After midnight, we're gonna let it all hang down. After midnight, we're gonna chug-a-lug and shout. We're gonna stimulate some action; We're gonna get some satisfaction. We're gonna find out what it is all about. After midnight, we're gonna let it all hang down.
Unfortunately, the only things hanging down after midnight were the faces of those who are affected by the league's latest work stoppage:
- The owners, without their meal tickets in place to help generate revenue.
- The players, locked out of the game they love by the people who agreed to pay their escalating salaries in the first place.
- The fans, the biggest losers of all, without their favorite teams to cheer for.
Your hat trick is complete, Commish.
"We spoke today and determined that there was no point in convening a formal bargaining session in light of the fact that neither side is in a position to move off of its last proposal," NHL deputy commissioner Bill Daly said Saturday afternoon. "I'm sure we will keep in touch in the coming days and schedule meetings to the extent they might be useful or appropriate.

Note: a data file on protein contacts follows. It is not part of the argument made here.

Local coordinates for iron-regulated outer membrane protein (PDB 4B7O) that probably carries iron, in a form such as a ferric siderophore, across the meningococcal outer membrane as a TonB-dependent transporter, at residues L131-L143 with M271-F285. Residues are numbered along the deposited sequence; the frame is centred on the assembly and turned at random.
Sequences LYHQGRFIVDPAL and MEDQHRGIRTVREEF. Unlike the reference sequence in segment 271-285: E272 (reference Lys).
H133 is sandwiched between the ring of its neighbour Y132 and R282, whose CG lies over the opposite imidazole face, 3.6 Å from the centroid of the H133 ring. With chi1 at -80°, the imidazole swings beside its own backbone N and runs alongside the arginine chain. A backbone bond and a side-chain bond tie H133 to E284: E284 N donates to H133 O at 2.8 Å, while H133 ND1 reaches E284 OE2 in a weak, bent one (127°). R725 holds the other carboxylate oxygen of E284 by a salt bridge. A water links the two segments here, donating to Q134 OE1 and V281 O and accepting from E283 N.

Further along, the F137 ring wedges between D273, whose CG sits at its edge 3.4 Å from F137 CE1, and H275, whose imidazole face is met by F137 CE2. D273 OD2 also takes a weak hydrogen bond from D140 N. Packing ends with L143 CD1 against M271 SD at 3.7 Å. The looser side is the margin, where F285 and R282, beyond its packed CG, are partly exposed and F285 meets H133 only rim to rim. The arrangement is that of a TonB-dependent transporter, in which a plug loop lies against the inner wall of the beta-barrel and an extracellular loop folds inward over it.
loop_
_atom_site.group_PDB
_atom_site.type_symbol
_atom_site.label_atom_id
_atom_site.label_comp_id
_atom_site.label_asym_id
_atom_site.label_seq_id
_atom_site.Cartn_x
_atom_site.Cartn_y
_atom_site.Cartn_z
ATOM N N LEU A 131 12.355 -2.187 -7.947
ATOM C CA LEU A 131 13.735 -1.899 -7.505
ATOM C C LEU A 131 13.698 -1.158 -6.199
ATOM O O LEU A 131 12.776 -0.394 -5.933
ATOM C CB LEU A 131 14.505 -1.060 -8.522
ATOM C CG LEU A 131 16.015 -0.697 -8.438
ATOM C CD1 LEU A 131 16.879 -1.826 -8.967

We are sorry for where we are. Not what we hoped or expected."
"Today we suggested that the parties meet in advance of the owners’ self-imposed deadline. Don Fehr, myself and several players on the negotiating committee were in the city and prepared to meet. The NHL said that it saw no purpose in having a formal meeting."
As a result of the standoff, each of the 30 NHL teams will in some ways be negatively affected.
But there are five teams in particular that will suffer most of all.
Read on to get the details.